• Rust lets players instantly plop down full-health structures on any unused terrain, so it is very common to ambush a player, only for them to deploy cover and heal. There are structures clearly meant to be cover, like waist-high barricades, but the walls used to ring compounds are also popular, and scrappy players will use whatever they've scavenged, like repair benches and water barrels.
  • Transistor: The power of Cheerleaders. They generate protective shields around their target. The 2.0 version also makes its targets invincible, and 3.0 shields itself as well.

    Western Animation 
  • The Herculoids:
    • Episode "The Time Creatures". The title opponents could press a button on their helmets and create a force field barrier in front of them.
    • Episode "Invasion of the Electroid Men''. The title creatures could create an energy wall as a movable barrier.
  • Space Ghost episode "The Looters". Brak's ray shelter can generate an Impregnashield (a rectangular force field) in front of it.

    Real Life 
  • The Pavise was a shield designed to protect archers and crossbowmen from incoming projectiles. They often had a spike in the bottom, allowing it to be put in place, thus protecting the owner without them having to hold it.
  • The Mantlet was a movable barrier that would protect from arrows, that could be put into position by the soldiers using it.
  • Shell holes are often used as cover. In a variation of this trope, troops have at rare times requested artillery fire just to create them.
    • In 1915-1917, (Allied) armies experimented with the use of a "creeping barrage" tactic, where the artillery would continually lay down fire just ahead of the advancing troops, using the shell blasts themselves as a form of cover. Creeping barrages soon became obsolete when the Germans realised (as a result of trying to conserve their increasingly scarce ammunition) that short, concentrated, and intense barrages on short sections of the enemy lines followed by lightening-fast assaults and break-throughsnote  were much more effective than either creeping barrages or the massive (week-)long barrages (followed up methodically but painfully slowly across a broad front) that had preceeded them both. 'Creeping Barrages' and 'Massive Barrages' were just too slow to result in anything more than tactical advances, as the enemy would always have enough time to bring up reserves to strengthen their lines, something that brief barrages followed by rapid assaults and breakthroughs managed to avoid (In theory, anyway. In practice, Germany's logistics capabilities were always too weak to properly sustain strategic offensives).
      • It's worth noting that 10% casualties were expected in a tactical advance covered by a properly-executed creeping barrage; most of those casualties were not due to enemy actionnote  but rather due to defective shells and mis-aimed artillery pieces resulting in some of the barrage hitting one's own troops.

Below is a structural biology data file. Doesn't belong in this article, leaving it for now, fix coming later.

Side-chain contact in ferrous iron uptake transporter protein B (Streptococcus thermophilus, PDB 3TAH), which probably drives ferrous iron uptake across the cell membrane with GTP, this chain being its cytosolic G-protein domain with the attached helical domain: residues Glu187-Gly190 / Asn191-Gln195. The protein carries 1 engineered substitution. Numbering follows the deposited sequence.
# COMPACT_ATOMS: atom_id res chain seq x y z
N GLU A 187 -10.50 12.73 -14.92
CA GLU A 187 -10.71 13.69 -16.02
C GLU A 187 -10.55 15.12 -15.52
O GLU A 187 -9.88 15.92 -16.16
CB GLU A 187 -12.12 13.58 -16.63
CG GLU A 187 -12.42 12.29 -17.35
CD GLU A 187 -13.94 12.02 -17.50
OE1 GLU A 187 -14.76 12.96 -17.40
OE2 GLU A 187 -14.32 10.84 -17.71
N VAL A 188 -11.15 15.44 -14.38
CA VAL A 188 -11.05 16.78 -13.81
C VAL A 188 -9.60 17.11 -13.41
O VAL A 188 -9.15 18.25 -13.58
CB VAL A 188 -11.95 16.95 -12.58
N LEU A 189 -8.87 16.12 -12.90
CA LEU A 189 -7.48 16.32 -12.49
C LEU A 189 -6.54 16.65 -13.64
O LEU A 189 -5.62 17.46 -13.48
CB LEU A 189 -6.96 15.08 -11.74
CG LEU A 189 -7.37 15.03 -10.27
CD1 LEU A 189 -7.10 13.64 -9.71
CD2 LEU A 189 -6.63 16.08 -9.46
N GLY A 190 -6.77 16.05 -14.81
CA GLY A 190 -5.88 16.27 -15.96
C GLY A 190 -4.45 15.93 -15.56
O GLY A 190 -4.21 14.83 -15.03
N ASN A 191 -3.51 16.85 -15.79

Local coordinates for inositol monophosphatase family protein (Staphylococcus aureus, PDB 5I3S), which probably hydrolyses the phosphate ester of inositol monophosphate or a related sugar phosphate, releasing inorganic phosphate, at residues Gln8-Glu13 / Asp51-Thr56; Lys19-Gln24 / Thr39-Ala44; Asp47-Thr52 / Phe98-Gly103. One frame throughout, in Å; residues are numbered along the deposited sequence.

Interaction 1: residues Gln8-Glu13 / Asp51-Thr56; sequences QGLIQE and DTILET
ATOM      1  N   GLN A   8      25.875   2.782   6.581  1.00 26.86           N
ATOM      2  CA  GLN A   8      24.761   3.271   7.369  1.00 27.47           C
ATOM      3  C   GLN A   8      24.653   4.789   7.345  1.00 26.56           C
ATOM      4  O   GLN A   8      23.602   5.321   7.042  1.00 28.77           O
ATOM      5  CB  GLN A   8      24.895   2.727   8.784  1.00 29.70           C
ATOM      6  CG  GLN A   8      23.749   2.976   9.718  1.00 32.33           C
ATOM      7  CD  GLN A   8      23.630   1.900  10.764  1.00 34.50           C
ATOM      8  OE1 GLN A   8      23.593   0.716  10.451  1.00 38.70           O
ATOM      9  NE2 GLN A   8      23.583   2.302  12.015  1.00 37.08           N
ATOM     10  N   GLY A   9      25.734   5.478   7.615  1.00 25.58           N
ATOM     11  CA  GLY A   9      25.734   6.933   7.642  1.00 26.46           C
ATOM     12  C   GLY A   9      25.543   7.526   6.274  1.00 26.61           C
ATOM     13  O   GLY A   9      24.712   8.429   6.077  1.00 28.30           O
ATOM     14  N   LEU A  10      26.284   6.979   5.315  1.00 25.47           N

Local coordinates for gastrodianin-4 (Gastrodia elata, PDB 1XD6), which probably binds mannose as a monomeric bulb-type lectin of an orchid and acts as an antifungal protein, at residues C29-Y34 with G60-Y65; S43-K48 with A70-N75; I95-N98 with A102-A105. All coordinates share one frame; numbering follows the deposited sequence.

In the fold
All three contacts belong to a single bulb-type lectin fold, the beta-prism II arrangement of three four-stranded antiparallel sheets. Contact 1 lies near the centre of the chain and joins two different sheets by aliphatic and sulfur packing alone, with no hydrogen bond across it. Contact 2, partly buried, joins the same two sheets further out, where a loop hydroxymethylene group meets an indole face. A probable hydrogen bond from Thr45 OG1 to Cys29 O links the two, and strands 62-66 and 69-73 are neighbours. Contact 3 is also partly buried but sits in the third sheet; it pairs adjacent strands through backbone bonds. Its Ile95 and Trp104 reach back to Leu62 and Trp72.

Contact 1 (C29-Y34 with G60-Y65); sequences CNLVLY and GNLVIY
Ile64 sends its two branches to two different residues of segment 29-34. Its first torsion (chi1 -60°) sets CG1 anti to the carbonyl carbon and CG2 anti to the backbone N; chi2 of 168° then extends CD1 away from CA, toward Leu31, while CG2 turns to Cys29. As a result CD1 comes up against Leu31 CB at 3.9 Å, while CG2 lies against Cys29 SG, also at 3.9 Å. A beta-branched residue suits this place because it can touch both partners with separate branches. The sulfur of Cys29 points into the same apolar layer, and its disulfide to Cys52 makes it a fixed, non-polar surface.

• The Canadian Military is often credited with inventing the Creeping Barrage in WW1 and used it to great effect a number of times, which is quite possibly why Adolf Hitler had such respect for Canadian troops in World War II. The Vimy ridge memorial notably was guarded by a cadre of SS with orders to shoot anyone attempting to defile or mock it.
  • the veined octopus sometimes carries coconut halves around to use as portable armor. When it sees a predator it reassembles the coconut halves into a ball with itself protected inside.
  • When dismounted, troops can use friendly vehicles, such as Infantry Fighting Vehicles and tanks as cover during gunfights. This way they can have some protection from the small arms fire that likely makes up the majority of any fight, and are better able to pick off anyone carrying an anti-tank weapon. If you ever choose to use this technique, remember that the vast majority of motor vehicles are not actually bulletproof.
    • Be wary of being near vehicles with reactive armor, as it explodes into clouds of sharp, hot, toxic shards when struck by some forms of anti-vehicle weaponry.
  • There are actually foldable kevlar-sheets that can be carried around like a suitcase (it intentionally resembles one) and quickly folded out to give some level of protection agains pistol caliber weapons. They fit here since they aren´t that mobile and the user has to manually hold them up with one hand while returning fire with the other.
  • Sandbags. Load them on a truck, take them with you, and in five minutes team of two can construct cover for themselves. If you can't take a truck with you, you're out of luck, though, damn things are heavy.
    • A large scaled up version of this called the Concertainer (or Hesco barrier) is basically a metal-mesh reinforced bag that folds out into a cube about 1.5m in each side and filled with dirt and rocks. While originally used for flood protection, militaries have found them extremely useful in creating a cheap, but effective wall for semi-permanent bases.
  • Some enemies were more clued up than others concerning the preferred attack tactic of Ghengis Khan's Mongols. Knowing the prelude to a Mongol assault was a massive arrow storm, at least one defending army with time and leisure to choose the battleground provided massive amounts of trenches and pavisses to shelter and protect. They were still defeated either when outflanked by superior Mongol mobility, or by ill-discipline leading the troops to fall for the bait of the feigned retreat and pursue, thus drawing the enemy away from their defensive preparation.
  • The Jersey Barrier used for traffic is often deployed to protect pedestrians or road workers from traffic. Militaries have also used them not only to redirect traffic at checkpoints or gates, but use as improvised cover in a pinch.


Video Example(s):


Cover Deployed Here!

Turtle can deploy a shield to block bullets and explosives. It features a hexagonal design, befitting its use as an energy shield.

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Example of:

Main / DeployableCover